Better Looking Interior Photos

Better Looking Interior Photos

The photo below of my studio office was shot on a tripod on Aperture Priority: f/16, ISO 100, shutter speeds: 1/30, 1/8, 1/2: three bracketed exposures merged in Adobe Lightroom to create the HDR photo. When you combine multiple exposures into one HDR photo, your create better looking interior photos.

better looking interior photos
HDR 3 Bracketed Exposures

The light through windows is much brighter than the inside the property. When you do not use exposure bracketing part of the image will be overexposed or underexposed. When you shoot your digital camera without bracketing exposures, you will get:

Overexposed window when the camera correctly exposes for the light in the room or
Underexposed room when the camera correctly exposes for the light in the window

How To Correctly Expose For Room and Window

High Dynamic Range (HDR) are created by using Exposure Bracketing on your DSLR camera by shooting multiple photos at varying shutter speeds. Use your camera’s menu system to set your camera to exposure bracketing. For example, when you set bracketing shots to 3 and increment to 2, the camera will shoot a sequence of three shots with Exposure Values (EVs) of 0 EV (correct exposure), -2 EV (two stops under 0 EV), and +2 EV (two stops over 0 EV).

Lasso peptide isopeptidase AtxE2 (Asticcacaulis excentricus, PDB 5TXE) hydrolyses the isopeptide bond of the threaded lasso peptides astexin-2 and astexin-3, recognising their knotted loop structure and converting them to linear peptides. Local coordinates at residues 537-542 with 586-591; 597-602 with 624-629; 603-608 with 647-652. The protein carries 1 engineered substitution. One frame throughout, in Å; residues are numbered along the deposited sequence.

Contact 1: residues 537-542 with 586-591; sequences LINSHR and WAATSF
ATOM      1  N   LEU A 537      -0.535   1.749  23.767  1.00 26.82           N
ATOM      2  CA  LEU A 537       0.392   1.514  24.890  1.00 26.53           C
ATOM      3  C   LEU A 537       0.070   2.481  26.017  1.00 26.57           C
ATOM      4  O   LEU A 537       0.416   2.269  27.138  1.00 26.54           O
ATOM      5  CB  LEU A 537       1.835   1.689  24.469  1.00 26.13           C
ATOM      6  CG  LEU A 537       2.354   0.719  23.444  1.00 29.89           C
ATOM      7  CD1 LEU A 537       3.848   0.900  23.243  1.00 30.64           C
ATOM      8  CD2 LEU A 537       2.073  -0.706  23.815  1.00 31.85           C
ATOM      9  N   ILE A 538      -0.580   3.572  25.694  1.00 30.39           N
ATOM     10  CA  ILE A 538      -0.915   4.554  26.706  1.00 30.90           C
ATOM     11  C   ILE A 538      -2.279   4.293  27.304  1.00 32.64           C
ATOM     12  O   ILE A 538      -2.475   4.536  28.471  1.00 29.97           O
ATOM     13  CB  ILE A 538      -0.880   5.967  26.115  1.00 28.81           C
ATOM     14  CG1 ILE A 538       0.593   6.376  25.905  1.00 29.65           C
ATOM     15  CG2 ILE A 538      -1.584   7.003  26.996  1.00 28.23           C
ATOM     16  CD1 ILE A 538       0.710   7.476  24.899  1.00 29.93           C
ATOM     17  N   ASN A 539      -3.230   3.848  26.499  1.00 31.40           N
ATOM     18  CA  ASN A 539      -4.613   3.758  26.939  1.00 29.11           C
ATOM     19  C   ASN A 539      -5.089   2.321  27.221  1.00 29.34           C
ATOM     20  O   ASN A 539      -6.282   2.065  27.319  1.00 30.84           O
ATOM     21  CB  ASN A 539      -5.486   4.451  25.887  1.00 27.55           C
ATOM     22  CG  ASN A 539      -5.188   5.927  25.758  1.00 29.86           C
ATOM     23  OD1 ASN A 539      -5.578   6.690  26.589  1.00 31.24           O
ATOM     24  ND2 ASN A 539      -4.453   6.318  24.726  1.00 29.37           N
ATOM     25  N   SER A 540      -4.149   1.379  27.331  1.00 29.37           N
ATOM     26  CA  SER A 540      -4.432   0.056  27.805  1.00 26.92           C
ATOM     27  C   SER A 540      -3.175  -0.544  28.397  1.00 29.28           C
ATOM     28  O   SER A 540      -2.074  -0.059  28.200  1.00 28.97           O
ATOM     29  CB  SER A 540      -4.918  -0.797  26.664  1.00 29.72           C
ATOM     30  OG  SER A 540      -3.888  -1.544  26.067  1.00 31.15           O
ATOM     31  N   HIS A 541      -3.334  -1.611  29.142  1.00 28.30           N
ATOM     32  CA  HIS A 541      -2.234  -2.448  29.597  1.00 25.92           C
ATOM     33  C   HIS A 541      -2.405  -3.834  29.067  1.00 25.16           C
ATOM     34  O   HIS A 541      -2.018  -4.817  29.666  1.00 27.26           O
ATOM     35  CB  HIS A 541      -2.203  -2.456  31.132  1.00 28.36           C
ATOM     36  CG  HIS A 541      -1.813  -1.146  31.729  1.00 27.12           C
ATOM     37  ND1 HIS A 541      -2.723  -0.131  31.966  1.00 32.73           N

How To Determine Increment Value

You can determine exposure values by Spot Metering the brightest and darkest spots in the scene. With camera on tripod in Aperture Priority mode, choose aperture based on your desired depth of field (f/11) and set ISO to 100 (base ISO) and set metering mode to spot metering. Position the focus point on a bright highlight outside the window. Take a shot and camera calculates correct exposure (1/30 second). Then change the focus point on a dark shadow inside the room. Take a shot and camera calculates correct exposure (1/2 second). You have just calculated the exposure values: 1/30 and 1/2. What is this exposure range? The number of stops between these two exposures: 1/30, 1/15, 1/8, 1/4, 1/2 equal 4 stops. Then divide 4 stops by 2 so increment values are +2 and -2.

Below are the three exposures used to create the office studio HDR photo:

better looking interior photos
-2 EV correctly exposing for window (under exposing the room)
better looking interior photos
0 EV correct exposure (balancing exposure of window and room)
+2 EV correct exposure for the room (overexposing window)

Tip: Use a tripod so all the exposures align when you merge them into one HDR photo.

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